I believe there is every reason for our negotiators to get a good deal for Ghana. We should, of course, be interested in what is in this deal for the Norwegians, who are ready to sell down, but interested in remaining as co-operators and probably with lucrative proprietary interest in the FPSO that will eventually do the work. They know there will be good business for them, including their affiliated entities. But, we should also not lose sight as to what is in this deal for Ghana, potentially, what Ghana wants from it, and use that to negotiate properly. Ghana stands to gain more than we have so far done in the sector if we have GNPC as a national oil company properly so called, with operational capacity. The potential to grow Ghanaian-owned businesses in the industry more aggressively over the next 30 years is also much higher now.

My point here is pretty simple. We should all be focused on getting the best deal possible for Ghana, knowing that negotiations involve at least two parties with none wanting to lose out. The contribution from CSOs is very necessary and must be encouraged. Bright Simons must be encouraged. But the words of encouragement should also include a suggestion that their contributions are better couched in a constructive language and posture that do not needlessly impugn the integrity of those elected and/or appointed to take decisions. This will allow for mutual respect, understanding and co-operation, even where there are fundamental disagreements on what works best for Ghana. Theatrics are best performed in the arena of partisan politicking.

Doing the right thing

There are a lot of useful things being said by commentators on the transaction, but, as commentators, we should not be content with the impression that we are infallibly right and, presumably, the only ones looking out for the interest of the state. That is not neat. Mr Simons spoke very disparagingly of GNPC on Asaase as if Dr K K Sarpong and his team of technocrats and advisors do not know what they are doing. He spoke as if the price of the acquisition is already a done deal. Yet, as shown above, every step, from cabinet, through Parliament and since then, shows that the government, along with GNPC, is still in the process of negotiating and agreeing on a fair value price with Aker/AGM.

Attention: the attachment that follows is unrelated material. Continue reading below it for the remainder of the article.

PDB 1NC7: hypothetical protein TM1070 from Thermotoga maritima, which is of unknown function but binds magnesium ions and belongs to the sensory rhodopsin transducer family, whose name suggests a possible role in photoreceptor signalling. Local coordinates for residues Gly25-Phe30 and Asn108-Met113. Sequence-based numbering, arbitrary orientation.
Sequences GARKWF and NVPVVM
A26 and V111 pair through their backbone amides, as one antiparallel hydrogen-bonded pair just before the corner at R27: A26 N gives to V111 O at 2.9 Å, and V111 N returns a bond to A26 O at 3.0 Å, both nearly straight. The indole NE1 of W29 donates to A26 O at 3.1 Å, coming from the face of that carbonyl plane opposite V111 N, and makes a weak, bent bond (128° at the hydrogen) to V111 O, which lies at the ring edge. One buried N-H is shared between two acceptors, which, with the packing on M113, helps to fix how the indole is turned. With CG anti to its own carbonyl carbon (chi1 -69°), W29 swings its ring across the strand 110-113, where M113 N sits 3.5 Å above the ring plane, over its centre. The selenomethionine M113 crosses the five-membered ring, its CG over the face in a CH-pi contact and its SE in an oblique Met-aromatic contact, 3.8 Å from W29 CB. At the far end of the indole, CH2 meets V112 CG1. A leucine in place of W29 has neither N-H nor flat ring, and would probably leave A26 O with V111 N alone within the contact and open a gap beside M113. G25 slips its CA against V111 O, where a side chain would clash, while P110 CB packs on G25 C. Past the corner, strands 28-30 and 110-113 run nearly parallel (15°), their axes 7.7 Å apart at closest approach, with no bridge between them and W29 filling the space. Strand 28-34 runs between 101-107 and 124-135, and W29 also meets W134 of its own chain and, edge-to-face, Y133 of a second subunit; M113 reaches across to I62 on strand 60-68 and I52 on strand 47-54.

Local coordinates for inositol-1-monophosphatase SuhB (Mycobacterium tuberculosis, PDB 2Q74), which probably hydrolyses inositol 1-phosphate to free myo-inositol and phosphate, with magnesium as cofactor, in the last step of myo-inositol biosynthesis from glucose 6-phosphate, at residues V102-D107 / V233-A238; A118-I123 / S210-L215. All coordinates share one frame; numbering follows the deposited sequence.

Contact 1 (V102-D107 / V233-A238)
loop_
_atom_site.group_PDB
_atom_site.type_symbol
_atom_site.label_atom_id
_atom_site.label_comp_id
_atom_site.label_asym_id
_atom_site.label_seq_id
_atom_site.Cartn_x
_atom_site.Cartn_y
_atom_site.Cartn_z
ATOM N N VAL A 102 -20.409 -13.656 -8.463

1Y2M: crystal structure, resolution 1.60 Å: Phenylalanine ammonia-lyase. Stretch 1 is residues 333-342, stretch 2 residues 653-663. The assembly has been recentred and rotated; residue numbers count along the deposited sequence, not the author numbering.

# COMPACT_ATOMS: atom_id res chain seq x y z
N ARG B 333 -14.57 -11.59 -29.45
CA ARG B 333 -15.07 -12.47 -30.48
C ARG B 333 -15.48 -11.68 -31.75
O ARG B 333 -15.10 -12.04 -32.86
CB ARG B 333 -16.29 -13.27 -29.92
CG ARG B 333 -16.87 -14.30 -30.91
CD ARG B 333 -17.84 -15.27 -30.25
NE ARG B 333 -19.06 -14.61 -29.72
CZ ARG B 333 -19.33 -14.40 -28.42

The price currently on the table from the sellers may be good or bad in the final analysis. What is important is that the public must know that it is, at this point, far from a done deal. Whichever deal is agreed by all negotiating parties must be done with utmost transparency and justification to the Ghanaian people. The final bill to the exchequer must be one that assures the public that, ultimately, the interest of the country was not compromised and that we stand to gain far more. So that in the end, even if a Bright Simons is not happy because the price he pushed for was not where the deal landed, the nation will know that the right deal was negotiated for Ghana.

This is an example of a transformational transaction where CSOs need not be confrontational in order to be seen to be protecting the national interest. At least, not at this stage. When you strip bare what they say they want and what the government wants done, all appear to be, in substance, on the same side!

Bright is no doubt an asset to this nation. I will encourage him to do more, even if with an occasional flirtation with modesty. Let us be guided by that as we all seek to get the best for Ghana.

Gabby Otchere-Darko is the senior partner for Africa Legal Associates, a corporate law firm in Accra, Ghana